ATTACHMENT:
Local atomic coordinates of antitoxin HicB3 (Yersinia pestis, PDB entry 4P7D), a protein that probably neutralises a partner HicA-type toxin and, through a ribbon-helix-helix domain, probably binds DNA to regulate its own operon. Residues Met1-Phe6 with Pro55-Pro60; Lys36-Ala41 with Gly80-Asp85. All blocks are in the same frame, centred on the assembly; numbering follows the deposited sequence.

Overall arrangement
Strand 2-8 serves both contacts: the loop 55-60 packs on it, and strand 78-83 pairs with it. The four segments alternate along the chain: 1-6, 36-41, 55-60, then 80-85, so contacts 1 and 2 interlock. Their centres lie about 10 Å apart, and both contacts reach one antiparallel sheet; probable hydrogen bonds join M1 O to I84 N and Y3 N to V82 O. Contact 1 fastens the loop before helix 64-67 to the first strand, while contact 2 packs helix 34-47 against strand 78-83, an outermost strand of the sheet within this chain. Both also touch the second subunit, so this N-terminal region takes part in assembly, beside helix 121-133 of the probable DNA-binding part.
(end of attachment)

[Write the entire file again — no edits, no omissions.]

Local atomic coordinates of antitoxin HicB3 (Yersinia pestis, PDB entry 4P7D), a protein that probably neutralises a partner HicA-type toxin and, through a ribbon-helix-helix domain, probably binds DNA to regulate its own operon. Residues Met1-Phe6 with Pro55-Pro60; Lys36-Ala41 with Gly80-Asp85. All blocks are in the same frame, centred on the assembly; numbering follows the deposited sequence.

Overall arrangement
Strand 2-8 serves both contacts: the loop 55-60 packs on it, and strand 78-83 pairs with it. The four segments alternate along the chain: 1-6, 36-41, 55-60, then 80-85, so contacts 1 and 2 interlock. Their centres lie about 10 Å apart, and both contacts reach one antiparallel sheet; probable hydrogen bonds join M1 O to I84 N and Y3 N to V82 O. Contact 1 fastens the loop before helix 64-67 to the first strand, while contact 2 packs helix 34-47 against strand 78-83, an outermost strand of the sheet within this chain. Both also touch the second subunit, so this N-terminal region takes part in assembly, beside helix 121-133 of the probable DNA-binding part.